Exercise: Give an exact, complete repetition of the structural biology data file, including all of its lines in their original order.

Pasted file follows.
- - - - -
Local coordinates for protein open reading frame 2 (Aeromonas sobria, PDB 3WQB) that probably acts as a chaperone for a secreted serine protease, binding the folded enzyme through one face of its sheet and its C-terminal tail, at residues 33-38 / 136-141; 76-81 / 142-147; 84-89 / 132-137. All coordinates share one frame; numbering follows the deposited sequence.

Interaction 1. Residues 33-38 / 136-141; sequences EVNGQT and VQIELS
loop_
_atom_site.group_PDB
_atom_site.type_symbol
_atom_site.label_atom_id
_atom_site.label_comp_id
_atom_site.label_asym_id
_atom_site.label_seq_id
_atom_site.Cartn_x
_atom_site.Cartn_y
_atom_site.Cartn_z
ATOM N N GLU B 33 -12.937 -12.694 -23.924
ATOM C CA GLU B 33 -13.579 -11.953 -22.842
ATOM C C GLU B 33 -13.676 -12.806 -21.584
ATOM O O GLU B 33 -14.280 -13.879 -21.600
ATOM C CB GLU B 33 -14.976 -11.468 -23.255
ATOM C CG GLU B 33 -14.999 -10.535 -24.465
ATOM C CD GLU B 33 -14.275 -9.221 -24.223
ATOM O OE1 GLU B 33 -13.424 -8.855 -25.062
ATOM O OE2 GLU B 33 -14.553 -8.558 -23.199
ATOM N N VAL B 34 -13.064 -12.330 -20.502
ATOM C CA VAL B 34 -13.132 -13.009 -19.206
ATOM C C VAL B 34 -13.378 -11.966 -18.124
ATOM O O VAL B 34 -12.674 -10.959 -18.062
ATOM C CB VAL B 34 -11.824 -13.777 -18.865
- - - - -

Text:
Local coordinates for protein open reading frame 2 (Aeromonas sobria, PDB 3WQB) that probably acts as a chaperone for a secreted serine protease, binding the folded enzyme through one face of its sheet and its C-terminal tail, at residues 33-38 / 136-141; 76-81 / 142-147; 84-89 / 132-137. All coordinates share one frame; numbering follows the deposited sequence.

Interaction 1. Residues 33-38 / 136-141; sequences EVNGQT and VQIELS
loop_
_atom_site.group_PDB
_atom_site.type_symbol
_atom_site.label_atom_id
_atom_site.label_comp_id
_atom_site.label_asym_id
_atom_site.label_seq_id
_atom_site.Cartn_x
_atom_site.Cartn_y
_atom_site.Cartn_z
ATOM N N GLU B 33 -12.937 -12.694 -23.924
ATOM C CA GLU B 33 -13.579 -11.953 -22.842
ATOM C C GLU B 33 -13.676 -12.806 -21.584
ATOM O O GLU B 33 -14.280 -13.879 -21.600
ATOM C CB GLU B 33 -14.976 -11.468 -23.255
ATOM C CG GLU B 33 -14.999 -10.535 -24.465
ATOM C CD GLU B 33 -14.275 -9.221 -24.223
ATOM O OE1 GLU B 33 -13.424 -8.855 -25.062
ATOM O OE2 GLU B 33 -14.553 -8.558 -23.199
ATOM N N VAL B 34 -13.064 -12.330 -20.502
ATOM C CA VAL B 34 -13.132 -13.009 -19.206
ATOM C C VAL B 34 -13.378 -11.966 -18.124
ATOM O O VAL B 34 -12.674 -10.959 -18.062
ATOM C CB VAL B 34 -11.824 -13.777 -18.865